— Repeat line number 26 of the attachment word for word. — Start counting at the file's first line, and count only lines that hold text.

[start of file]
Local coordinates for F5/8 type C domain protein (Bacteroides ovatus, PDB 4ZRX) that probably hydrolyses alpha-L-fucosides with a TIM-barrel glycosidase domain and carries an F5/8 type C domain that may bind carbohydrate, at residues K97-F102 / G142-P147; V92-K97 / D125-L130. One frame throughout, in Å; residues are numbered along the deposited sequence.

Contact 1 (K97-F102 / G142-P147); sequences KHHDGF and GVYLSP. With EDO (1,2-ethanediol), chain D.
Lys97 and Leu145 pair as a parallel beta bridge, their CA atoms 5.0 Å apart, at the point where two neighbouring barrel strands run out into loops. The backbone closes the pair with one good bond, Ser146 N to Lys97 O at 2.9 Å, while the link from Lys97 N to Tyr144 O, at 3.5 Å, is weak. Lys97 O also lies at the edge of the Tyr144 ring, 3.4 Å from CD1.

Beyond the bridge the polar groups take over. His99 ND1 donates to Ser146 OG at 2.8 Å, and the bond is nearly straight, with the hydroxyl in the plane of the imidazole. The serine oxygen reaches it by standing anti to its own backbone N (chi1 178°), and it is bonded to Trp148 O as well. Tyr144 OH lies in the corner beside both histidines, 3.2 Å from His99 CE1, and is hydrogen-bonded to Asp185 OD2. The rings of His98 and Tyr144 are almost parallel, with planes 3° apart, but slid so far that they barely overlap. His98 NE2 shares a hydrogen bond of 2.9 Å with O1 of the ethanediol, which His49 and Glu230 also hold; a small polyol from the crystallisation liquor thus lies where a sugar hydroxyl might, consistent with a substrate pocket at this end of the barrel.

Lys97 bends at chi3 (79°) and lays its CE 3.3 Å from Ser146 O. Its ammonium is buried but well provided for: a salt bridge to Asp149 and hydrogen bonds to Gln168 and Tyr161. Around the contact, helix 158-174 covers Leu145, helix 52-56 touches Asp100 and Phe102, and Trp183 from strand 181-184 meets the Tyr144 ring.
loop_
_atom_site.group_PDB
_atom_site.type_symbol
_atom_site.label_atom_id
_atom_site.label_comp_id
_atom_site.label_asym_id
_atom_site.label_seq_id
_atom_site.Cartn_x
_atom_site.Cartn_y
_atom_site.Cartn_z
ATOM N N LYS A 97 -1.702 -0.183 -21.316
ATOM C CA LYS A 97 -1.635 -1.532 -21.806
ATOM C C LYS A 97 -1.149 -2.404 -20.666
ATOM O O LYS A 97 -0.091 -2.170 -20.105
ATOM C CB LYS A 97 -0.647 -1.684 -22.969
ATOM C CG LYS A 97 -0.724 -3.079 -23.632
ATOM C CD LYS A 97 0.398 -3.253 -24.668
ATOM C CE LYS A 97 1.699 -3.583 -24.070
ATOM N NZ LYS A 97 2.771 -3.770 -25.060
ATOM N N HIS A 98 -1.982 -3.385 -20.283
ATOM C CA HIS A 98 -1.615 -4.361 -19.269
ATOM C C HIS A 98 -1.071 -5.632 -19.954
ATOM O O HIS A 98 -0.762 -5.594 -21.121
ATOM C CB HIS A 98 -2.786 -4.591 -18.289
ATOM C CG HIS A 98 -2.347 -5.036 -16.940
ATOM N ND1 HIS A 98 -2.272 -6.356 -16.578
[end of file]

ATOM C CA HIS A 98 -1.615 -4.361 -19.269